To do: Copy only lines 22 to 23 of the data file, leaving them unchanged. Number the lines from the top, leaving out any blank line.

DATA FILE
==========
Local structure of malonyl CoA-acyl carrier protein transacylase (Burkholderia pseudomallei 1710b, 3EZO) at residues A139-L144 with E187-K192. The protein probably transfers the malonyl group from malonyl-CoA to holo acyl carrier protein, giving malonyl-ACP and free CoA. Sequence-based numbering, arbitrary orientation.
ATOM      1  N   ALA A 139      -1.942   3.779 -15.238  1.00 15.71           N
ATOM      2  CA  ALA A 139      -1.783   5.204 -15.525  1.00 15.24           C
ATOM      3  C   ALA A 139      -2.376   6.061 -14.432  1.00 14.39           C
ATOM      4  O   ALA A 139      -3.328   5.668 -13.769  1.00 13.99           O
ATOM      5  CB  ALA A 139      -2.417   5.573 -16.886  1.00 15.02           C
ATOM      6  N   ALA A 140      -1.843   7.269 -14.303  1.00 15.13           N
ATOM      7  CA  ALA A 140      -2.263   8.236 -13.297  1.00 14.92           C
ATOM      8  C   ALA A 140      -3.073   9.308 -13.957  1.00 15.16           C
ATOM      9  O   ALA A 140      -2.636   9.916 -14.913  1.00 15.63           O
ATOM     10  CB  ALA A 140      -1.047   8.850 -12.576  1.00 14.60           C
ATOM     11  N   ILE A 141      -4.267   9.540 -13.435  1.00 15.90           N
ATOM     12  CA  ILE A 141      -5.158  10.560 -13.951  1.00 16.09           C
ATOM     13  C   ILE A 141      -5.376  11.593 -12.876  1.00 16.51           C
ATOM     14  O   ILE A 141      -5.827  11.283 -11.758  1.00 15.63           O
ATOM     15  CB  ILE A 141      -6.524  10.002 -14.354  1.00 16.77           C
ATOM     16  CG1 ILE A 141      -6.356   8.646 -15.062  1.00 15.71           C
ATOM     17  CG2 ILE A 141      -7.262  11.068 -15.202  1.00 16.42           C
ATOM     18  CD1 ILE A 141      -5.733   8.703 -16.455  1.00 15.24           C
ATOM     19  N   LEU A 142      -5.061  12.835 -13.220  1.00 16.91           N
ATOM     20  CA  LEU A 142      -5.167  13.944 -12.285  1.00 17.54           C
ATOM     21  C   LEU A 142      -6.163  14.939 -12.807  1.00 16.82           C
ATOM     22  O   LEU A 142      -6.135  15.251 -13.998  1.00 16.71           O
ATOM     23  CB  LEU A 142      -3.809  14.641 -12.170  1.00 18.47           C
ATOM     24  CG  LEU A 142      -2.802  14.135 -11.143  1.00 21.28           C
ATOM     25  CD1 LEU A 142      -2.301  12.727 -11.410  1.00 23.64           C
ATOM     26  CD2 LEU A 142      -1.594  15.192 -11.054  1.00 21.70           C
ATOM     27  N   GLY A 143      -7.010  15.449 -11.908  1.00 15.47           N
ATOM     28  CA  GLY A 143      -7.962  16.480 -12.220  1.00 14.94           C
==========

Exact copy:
ATOM     21  C   LEU A 142      -6.163  14.939 -12.807  1.00 16.82           C
ATOM     22  O   LEU A 142      -6.135  15.251 -13.998  1.00 16.71           O